BRIDGE ABUTMENTS There are four forms of abutments in more or less general use. 1. A plain wall parallel to the current, shown in elevation at Fig. 126, with or without the wings ADF and BEG. The slopes may be finished with an inclined coping, as AD, or offset at intervals, as BE. When abutments were made of stone masonry, the latter was the usual method of finishing; but since abutments are generally built of concrete, the former is the more common. The abutment shown in Fig. 126 is called a straight abut ment or less appropriately an abutment with straight wings. 2. The wings may be swung around into the bank at any angle, as shown (in plan) in Fig. 127. The angle so is usually about 30°. This form is known as the wing abutment or an abutment with splayed wings. 3. When so of Fig. 127 becomes 90°, the result is Fig. 128, which is called the U abutment. 4. If the wings of Fig. 128 are moved to the center of the head-wall the result is Fig. 129, which is known as the T abutment.
The form of the abutment to be adopted for any rarticular case will depend upon the locality,— whether the bridge is over a waterway or over a street or railway. If for the former, the form of abutment depends upon whether the banks are low and flat, or steep and rocky; whether the current is swift or slow; and also upon the relative cost of earthwork and of masonry.
Fig. 126 is the usual form for a street or railway crossing; but is not suitable for a stream crossing, owing to the danger of the water's flowing along immediately behind the wall.
Fig. 127 is the usual form for a stream crossing, particularly where there is a contraction of the waterway at the bridge site, since de flecting the wing walls, on both the up-stream and down-stream side, slightly increases the amount of water that can pass. This advantage can be obtained, to some degree, with the straight abutment (Fig. 126) by thinning the wings on the front and leaving the back of the wings and abutments in one straight line. Not only there is no hydraulic advantage, but there is a positive disadvantage, in in creasing the deflection of the wings beyond, say, 10° or 15°. The more the wing departs from the face line as it swings round into the embankment, the greater its length and also the greater is the thrust upon it. The wings are not usually extended to the toe, B, of the embankment slope, but stop at a height, depending upon the angle of deflection of the wing and the slope of the embankment, such that the earth in flowing around the end of the wall will not get into the channel of the stream. It can be shown mathematically that, if the toe of the earth which flows around the end of the wing is to be kept three or four feet back' from the straight line through the face of the abutment, an angle of 25° to 35° is best for economy of the material in the wing walls. This angle varies slightly with the proportions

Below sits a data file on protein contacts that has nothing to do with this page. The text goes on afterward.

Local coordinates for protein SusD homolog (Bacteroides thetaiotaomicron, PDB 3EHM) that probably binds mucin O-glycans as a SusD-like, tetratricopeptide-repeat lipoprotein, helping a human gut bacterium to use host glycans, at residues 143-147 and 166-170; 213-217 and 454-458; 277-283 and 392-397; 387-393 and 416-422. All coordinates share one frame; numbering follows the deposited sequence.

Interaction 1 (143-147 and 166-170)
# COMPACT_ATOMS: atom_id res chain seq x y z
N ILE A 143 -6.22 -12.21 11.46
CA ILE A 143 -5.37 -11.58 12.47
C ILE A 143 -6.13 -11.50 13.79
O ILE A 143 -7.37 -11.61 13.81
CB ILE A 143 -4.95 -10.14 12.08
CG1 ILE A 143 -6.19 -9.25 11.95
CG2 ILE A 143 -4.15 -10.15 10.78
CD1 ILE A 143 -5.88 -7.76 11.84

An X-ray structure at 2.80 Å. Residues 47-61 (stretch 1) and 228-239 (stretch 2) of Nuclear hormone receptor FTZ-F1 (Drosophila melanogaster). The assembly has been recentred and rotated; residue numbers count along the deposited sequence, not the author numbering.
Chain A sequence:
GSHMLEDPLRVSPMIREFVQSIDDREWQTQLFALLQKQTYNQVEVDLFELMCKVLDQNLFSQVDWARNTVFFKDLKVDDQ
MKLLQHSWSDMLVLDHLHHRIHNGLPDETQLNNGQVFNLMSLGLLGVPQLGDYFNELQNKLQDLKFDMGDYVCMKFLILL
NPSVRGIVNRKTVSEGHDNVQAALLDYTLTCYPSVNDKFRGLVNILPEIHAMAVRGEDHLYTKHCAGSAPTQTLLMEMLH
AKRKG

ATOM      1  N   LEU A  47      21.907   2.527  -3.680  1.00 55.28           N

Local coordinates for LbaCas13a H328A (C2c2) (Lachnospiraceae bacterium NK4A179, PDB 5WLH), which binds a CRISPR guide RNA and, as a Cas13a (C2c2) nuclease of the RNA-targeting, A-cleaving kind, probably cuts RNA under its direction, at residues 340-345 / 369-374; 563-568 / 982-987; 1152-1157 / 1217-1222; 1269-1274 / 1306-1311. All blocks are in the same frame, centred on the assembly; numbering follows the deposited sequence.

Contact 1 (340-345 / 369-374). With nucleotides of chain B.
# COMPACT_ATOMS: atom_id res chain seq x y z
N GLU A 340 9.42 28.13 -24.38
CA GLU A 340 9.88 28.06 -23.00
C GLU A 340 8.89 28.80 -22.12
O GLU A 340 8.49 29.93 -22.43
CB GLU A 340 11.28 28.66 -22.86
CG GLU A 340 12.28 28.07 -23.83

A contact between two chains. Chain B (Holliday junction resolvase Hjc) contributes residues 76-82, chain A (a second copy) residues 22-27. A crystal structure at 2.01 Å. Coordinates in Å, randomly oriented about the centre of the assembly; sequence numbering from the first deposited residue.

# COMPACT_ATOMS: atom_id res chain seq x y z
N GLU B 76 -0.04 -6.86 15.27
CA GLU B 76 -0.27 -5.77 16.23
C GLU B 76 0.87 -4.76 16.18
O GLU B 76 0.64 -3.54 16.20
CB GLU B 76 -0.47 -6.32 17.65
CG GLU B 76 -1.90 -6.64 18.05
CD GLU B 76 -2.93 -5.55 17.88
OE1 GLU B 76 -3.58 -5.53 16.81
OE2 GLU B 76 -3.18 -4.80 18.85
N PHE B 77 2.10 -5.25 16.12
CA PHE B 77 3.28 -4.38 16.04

adopted for the wing wall and with the details of the masonry. This form of construction is objectionable, since the foot of the slope in front of the wing is liable to be washed away; but this could be rem, edied somewhat by riprapping the slope, or, better, by making the wing longer.
Fig. 126 is one extreme of Fig. 127, and Fig. 128 is the other. As the wing swings back into the embankment the thrust upon it in creases, reaching its maximum at an angle of about 45°; when the wing is thrown farther back the outward thrust decreases, owing to the filling up of the slope in front of the wing. Bringing the wings perpendicular to the face of the abutment, as in Fig. 128 also de creases the lateral pressure of the earth, owing to the intersection of the surfaces of rupture for the two sides, which is equivalent to removing part of the "prism of maximum thrust." If the banks of the stream are steep, the base of the wing walls of Fig. 128 may be stepped to fit the ground, thereby saving masonry. Under these conditions, also the wing abutment, Fig. 127, can be treated in the same way; but the saving is considerably less. When the masonry is stepped off in this way, the angle thus formed becomes the weakest part of the masonry; but, as the masonry has a large excess of strength, there is not much probability of danger from this cause, provided the work is executed with reasonable care.